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muslim women push chicago community to join green ramadan we are the caretakers of the earth
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Muslim women push Chicago community to join green Ramadan: ‘We are the caretakers of the Earth’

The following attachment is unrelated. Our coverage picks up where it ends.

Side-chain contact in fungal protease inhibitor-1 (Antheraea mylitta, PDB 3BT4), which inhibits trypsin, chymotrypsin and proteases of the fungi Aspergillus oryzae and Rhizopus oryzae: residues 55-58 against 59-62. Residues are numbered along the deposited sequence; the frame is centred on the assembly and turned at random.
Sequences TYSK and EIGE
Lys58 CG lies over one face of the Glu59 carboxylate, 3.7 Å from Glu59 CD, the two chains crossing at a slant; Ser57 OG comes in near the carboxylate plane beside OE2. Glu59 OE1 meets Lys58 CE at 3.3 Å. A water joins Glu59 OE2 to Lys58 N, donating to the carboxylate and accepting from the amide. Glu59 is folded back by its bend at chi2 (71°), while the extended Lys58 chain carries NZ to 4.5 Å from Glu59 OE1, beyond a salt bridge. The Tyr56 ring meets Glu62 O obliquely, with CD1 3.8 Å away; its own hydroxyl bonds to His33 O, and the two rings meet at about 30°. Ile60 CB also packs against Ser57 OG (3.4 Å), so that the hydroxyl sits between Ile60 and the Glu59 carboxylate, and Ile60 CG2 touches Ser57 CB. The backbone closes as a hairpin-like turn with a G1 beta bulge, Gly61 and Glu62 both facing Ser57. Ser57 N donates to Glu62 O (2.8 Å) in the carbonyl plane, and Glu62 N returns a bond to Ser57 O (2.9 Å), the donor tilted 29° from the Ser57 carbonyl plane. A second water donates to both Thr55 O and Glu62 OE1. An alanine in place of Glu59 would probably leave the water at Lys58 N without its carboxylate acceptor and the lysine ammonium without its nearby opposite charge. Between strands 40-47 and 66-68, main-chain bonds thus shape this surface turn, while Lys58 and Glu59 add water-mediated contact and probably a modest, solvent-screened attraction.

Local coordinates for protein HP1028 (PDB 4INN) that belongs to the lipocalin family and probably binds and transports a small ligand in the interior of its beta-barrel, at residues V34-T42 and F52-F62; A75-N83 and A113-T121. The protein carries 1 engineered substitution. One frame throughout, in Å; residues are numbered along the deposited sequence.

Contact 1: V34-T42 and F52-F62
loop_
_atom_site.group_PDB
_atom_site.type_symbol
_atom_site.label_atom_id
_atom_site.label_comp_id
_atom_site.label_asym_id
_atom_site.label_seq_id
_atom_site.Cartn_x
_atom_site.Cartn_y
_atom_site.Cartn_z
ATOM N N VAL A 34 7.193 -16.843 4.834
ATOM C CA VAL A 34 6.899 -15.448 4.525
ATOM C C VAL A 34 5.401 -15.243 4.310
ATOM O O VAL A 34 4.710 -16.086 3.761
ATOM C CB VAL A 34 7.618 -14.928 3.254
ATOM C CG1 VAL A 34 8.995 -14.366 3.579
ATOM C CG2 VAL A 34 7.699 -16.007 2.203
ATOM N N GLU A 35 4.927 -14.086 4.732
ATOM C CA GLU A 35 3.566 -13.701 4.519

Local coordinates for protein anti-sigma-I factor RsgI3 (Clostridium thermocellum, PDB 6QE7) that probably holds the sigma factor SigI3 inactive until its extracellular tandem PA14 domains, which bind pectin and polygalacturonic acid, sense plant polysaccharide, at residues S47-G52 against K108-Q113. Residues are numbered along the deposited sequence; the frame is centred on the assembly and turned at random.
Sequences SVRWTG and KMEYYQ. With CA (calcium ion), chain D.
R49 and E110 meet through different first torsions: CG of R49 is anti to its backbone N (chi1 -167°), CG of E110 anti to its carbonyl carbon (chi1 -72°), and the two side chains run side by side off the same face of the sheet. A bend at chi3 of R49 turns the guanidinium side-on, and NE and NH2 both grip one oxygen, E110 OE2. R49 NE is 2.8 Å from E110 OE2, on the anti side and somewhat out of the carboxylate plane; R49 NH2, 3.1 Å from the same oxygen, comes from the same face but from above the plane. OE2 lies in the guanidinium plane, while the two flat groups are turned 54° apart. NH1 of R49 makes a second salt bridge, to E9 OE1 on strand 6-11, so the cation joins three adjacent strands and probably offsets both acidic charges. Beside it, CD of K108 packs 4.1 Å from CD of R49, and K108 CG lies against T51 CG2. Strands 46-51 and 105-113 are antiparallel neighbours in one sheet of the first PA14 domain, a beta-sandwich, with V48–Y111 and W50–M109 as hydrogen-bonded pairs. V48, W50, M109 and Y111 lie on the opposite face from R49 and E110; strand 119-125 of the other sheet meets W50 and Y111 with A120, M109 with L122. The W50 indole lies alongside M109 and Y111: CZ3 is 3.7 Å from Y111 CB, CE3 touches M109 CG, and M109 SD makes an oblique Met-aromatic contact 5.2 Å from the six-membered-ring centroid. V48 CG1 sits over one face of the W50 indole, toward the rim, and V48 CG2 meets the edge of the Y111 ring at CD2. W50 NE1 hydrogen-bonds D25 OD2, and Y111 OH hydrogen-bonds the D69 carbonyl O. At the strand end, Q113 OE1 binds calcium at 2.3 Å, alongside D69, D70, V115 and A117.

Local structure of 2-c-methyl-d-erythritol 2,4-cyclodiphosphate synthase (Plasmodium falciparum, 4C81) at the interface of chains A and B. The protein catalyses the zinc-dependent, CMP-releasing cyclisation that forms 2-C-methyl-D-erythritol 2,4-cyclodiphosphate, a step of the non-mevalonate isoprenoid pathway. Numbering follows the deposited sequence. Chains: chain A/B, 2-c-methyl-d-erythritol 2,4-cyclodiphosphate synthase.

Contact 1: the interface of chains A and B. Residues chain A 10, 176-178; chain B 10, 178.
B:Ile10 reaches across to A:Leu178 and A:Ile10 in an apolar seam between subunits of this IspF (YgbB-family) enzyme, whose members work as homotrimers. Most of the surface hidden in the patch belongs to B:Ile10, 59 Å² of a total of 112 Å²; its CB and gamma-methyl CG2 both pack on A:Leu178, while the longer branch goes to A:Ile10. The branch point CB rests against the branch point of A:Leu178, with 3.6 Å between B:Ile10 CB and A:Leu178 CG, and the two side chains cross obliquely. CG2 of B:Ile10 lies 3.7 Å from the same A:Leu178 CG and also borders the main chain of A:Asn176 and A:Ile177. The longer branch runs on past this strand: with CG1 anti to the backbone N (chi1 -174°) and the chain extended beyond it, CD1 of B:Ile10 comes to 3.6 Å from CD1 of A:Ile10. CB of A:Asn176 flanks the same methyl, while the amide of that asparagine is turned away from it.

On a recent Sunday evening, a group of Muslim women huddled around a hot beverage dispenser. They watched as one woman mixed cardamom tea, anise seed, cinnamon, ginger and different kinds of milk. It would be easier to offer hot water and tea bags, Sam Bawamia said as she stirred the warm beverage. But she had recently read that tea bags contain countless microplastic particles and, horrified, had decided to prepare the drink from scratch. “We have to go green. You have to tell people — no plastics! Look at all these plastic bottles,” she said as she pointed to some shelves in the back of the kitchen stocked with single-use water bottles. “You have to say: ‘No, no, no.’” The Muslim Community Center where Bawamia champions green initiatives has mosques in Chicago and Morton Grove, two of many across the world that face an environmental challenge particular to the month of Ramadan. Providing a meal and water to hundreds of people who haven’t had anything to eat or drink all day requires straightforward, replicable solutions — usually in the shape of disposable plastic plates, utensils and cups — and can often result in food waste. “In our faith, in the Islamic faith, we are taught that we are the caretakers of the Earth,” Bawamia said, taking the podium for a short speech before sundown. “We humans use its resources, but we must maintain a balance. In the Quran … it says that (there’s) a delicate balance with which this world was set in motion. But our job is to correct our overuse of resources and address the injustices and effects of selfish change in the Earth.” Efforts toward a “Green Ramadan” in the Muslim Community Center began last year, Bawamia said, years after she first noticed the waste produced was “not in the spirit” of the holy month and its emphasis on self-restraint. “I think it’s ironic that we sacrifice hugely all day but then fill so many bins with plastic that is used once,” she said. Bawamia’s co-chair of the center’s Green Team committee, Anjum Ali, said in an earlier conversation with the Tribune that the women couldn’t sleep at night thinking about the waste produced in a single night of hosting dinner for hundreds of people during Ramadan. In the basement of the Morton Grove mosque, an inconspicuous box of paper cups stood by the kitchen door. A word had been scribbled on it upside down: “iftar,” the breaking of the fast. As the clock struck 7 p.m., families reached for plates of dates and glasses of water, ending their daily fast. On both sides of the room, long serving tables were mostly empty, awaiting dinnertime, which would commence after the sunset prayer. Paper plates, napkins and compostable utensils bookended the tables. Ali said that patience, or perseverance, constitutes a big concept in Islam. “It means enduring, and it also means doing your best, the best that you can given your circumstances,” she said. “So this concept of having tolerance for a little bit of discomfort because it’s for the greater good — that is, to me, the definition of what we call Sabr.” Now in their second year advocating for a green Ramadan, Ali and Bawamia have done away with styrofoam dinnerware and are selling stainless steel water bottles, which they encourage guests to refill from water fountains in the building. “Unfortunately, as you leave, you might still see plastic water bottles,” Bawamia told mosque attendees. “Overall, it’s a work in progress. It’s difficult for a whole community to change. But just as we have all gotten used to carrying our phones everywhere, we can remember to bring our reusable (bottles) too.” The mosque’s board, she said, has acknowledged the Green Team as a permanent committee since last year — a big step toward more sustainable practices within the faith community. As Ramadan comes to a close, Bawamia and Ali hope to carry on these initiatives of restraint and moderation, making their faith community friendlier to the environment. In years past, the women secured support from an imam, or mosque leader, to switch the lightbulbs in all the fixtures — even the elaborate chandeliers — to energy-efficient ones. The water fountains installed in the mosques are another of their proud accomplishments. In asking their fellow Muslims to join them in this journey, Ali said, they are asking them to nourish their mind, body, soul and the Earth, “because we can’t do anything outside that context.” “Observe how the buzzing bees are moving, and notice how much water you use when you turn on a faucet,” Bawamia said. “Let’s be more mindful. At times, when the world’s problems are so big, we can focus on the small actions that make an impact.”

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